D. The Prediction Regarding Kingdoms (2:36–45).
Daniel proceeds with confidence from the presentation of the dream to the predictive interpretation of it (2:36).
1. The head of gold (2:37–38). Nebuchadnezzar was the king of kings to whom the God of heaven had given sovereignty over the world (cf. Jer 27:6–8). The head of gold symbolized him. Since Nebuchadnezzar was the embodiment of all that Babylon was, the head represented the Babylonian kingdom as well as its king. This symbolism was most appropriate for two reasons. First, Babylon was called the golden city (Isa 14:4) because gold was used profusely to decorate its shrines and public buildings. Second, the idea of world empire originated with the Babylonians. The policies which were formulated in Babylon continued to control succeeding empires even as the head controls the body (2:37f.).
2. The breast of silver (2:39a). The breast and arms of silver represented a kingdom inferior to Babylon which would subsequently arise. Most likely this is the Medo-Persian empire which assumed sovereignty over the Near East in 539 B.C. when Cyrus conquered Babylon. The symbolism here was significant for three reasons. First, the two arms appropriately indicate the two major ethnic components of this empire, viz., the Medes and the Persians. Second, the breast encloses the heart. Cyrus, the founder of this empire, is reputed to have displayed heartfelt charity on friend and foe alike. Third, silver was virtually equivalent to money. Thus the silver here may be intended to portray the more commercial spirit of this empire.
The question as to how the Medo-Persian empire was inferior to that of Nebuchadnezzar is difficult. Certainly the inferiority did not lie in geography, for the territory administered by Cyrus far exceeded anything Nebuchadnezzar ever ruled. The assertion of the moral inferiority of the Medo-Persian empire is debatable. Perhaps the inferiority of the second world empire was in the following areas. First, the Babylonian empire in the broadest sense was basically uninterrupted for two millennia. On the other hand, the Medo-Persian empire survived for but two centuries. Second, the second empire lacked the inner unity of the first.14 Third, in terms of influence and achievement the old Babylonian empire outranked the Medo-Persian by far.15
3. The belly of bronze (2:39b). The third kingdom appears to be the Greco-Macedonian kingdom founded by Alexander the Great. Again the symbolism was appropriate. First, bronze was the primary metal in instruments of war, and Alexander’s army was noted for its military prowess. Second, what began as a unit (the abdomen) divided itself into two separate parts which were never reunited. This may point to Syria and Egypt, the two great Hellenistic kingdoms which grew out of the empire of Alexander.
4. The legs of iron (2:40). Assuming that the second and third empires have been correctly identified, the fourth kingdom most likely is Rome. The iron might of Rome crushed and broke “all these in pieces.” Each successive kingdom had assumed the elements of the previous kingdom which it supplanted. So when Rome crushed the Hellenistic kingdoms (Syria and Egypt), it in effect crushed all the previous kingdoms.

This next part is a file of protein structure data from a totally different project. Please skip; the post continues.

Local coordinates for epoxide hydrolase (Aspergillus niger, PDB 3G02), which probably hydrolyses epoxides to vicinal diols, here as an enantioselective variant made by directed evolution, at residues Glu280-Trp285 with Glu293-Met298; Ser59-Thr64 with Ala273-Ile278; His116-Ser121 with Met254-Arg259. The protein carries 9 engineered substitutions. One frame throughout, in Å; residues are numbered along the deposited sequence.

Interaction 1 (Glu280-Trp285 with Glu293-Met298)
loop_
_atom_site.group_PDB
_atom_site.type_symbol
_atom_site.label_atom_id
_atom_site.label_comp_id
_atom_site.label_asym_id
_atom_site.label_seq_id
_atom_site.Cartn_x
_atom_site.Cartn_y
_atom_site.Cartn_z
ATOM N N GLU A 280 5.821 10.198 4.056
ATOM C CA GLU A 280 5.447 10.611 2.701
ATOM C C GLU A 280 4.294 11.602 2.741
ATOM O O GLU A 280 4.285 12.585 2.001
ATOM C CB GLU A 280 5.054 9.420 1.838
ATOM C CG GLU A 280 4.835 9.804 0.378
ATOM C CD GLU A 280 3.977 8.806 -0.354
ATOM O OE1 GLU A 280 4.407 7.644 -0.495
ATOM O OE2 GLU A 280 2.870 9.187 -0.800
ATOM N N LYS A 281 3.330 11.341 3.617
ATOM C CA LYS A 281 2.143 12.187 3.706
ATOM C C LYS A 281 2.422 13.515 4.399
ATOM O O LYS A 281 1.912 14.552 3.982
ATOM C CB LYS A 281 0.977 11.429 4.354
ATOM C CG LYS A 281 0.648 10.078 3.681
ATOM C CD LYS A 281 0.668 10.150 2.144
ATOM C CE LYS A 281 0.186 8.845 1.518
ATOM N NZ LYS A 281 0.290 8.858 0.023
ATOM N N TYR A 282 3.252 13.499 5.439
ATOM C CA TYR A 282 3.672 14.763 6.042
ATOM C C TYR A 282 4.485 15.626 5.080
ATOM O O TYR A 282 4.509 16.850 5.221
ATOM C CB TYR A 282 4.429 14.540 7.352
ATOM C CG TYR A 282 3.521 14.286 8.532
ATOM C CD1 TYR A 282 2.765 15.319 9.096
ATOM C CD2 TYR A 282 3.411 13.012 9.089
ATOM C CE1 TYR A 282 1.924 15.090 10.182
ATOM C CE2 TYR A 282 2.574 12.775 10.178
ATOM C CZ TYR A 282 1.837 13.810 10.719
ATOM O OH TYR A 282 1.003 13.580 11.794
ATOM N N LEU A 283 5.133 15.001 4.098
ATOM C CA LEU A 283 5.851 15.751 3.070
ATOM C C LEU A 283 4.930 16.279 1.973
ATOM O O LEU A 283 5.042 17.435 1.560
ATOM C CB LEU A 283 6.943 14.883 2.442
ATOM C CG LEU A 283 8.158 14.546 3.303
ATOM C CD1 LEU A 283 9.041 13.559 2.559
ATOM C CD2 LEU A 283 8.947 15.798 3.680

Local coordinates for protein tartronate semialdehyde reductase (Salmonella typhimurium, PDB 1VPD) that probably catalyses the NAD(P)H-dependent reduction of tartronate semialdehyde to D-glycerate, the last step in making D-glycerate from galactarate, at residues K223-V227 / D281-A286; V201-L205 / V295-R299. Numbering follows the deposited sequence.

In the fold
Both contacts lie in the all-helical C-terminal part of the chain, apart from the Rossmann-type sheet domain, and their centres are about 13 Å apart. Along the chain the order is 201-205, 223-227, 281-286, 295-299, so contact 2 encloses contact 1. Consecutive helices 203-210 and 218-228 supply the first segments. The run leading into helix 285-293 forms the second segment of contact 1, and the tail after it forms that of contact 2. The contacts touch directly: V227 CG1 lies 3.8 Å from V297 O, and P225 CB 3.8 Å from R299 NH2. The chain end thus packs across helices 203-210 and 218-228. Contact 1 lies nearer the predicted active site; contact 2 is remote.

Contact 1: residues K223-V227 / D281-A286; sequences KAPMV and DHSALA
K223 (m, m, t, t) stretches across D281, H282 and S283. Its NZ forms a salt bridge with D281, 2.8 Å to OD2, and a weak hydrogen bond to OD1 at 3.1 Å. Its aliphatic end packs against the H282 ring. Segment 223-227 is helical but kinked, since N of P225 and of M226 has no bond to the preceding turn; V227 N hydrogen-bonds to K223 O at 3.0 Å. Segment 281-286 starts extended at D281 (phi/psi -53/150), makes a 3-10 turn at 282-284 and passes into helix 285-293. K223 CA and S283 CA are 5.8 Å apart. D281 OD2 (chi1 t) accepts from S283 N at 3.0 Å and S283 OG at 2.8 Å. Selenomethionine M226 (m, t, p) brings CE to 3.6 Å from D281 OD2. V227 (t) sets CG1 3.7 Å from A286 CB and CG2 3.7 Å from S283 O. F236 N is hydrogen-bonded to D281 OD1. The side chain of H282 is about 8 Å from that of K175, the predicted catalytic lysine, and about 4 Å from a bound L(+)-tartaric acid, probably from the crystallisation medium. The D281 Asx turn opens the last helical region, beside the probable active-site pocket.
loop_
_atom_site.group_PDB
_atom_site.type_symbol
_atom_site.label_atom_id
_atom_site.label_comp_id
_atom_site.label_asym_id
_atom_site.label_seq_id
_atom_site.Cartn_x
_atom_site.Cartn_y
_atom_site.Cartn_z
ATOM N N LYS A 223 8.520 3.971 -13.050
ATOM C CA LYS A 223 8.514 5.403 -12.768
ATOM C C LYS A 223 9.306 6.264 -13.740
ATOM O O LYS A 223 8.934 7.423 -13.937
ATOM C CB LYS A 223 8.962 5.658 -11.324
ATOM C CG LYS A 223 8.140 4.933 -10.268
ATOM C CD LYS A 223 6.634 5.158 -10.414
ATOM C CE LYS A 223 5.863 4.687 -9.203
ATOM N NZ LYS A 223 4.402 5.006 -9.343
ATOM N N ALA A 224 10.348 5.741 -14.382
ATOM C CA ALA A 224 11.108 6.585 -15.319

5. The feet of iron and clay (2:41). The Roman empire would experience a second phase in which it would be a mixture of firmness (iron) and weakness (clay). This may represent the decline of Rome as it absorbed Germanic tribes and became a decadent dictatorship. No rival empire conquered Rome. The fourth empire did not fall so much as it crumbled from within.
6. The toes (2:42–43). Presumably the statue had ten toes. A wide divergence of opinion exists as to the meaning of this symbolism. The Adventists think in terms of ten kingdoms which at one point constituted the Roman Empire. Some modern students of prophecy suggest that a ten nation confederacy, a revived Roman Empire, will appear on the territory once ruled by Rome. Recent political and economic developments in Europe are regarded as the fulfillment of this prophecy. Ten, however, is the number of completeness. It probably was not intended to be taken literally here. Therefore, attempts to identify ten specific kingdoms are unreliable. The toes may designate all the kingdoms which would follow Rome on the stage of history. The iron and clay mixture could be a way of portraying attempts to forge alliances of diverse ethnic and linguistic groups.16
7. The stone (2:44–45). The stone cut out of the mountain without hands represented the messianic kingdom. God would set up that kingdom “in the days of those kings.” Daniel seems to use the terms kings and kingdoms interchangeably (cf. 7:17, 23). Therefore, the reference here is probably to the kingdoms just enumerated. During the span of time represented by the image, the God of Heaven would establish a kingdom of a different sort. That kingdom would be (1) indestructible, (2) non-transferable, (3) irresistibly powerful, and (4) eternal. Although it would coexist with the kingdoms of this world for a time, eventually it would triumph over all human government. Since this kingdom endures forever it cannot be the millennial kingdom which some anticipate. Daniel described the smashing of the image as a sudden, powerful and decisive blow. This probably represents the sweeping away of the world powers at the second coming of Christ.17
Smith, J. E. (1992). The Major Prophets. Joplin, Mo.: College Press.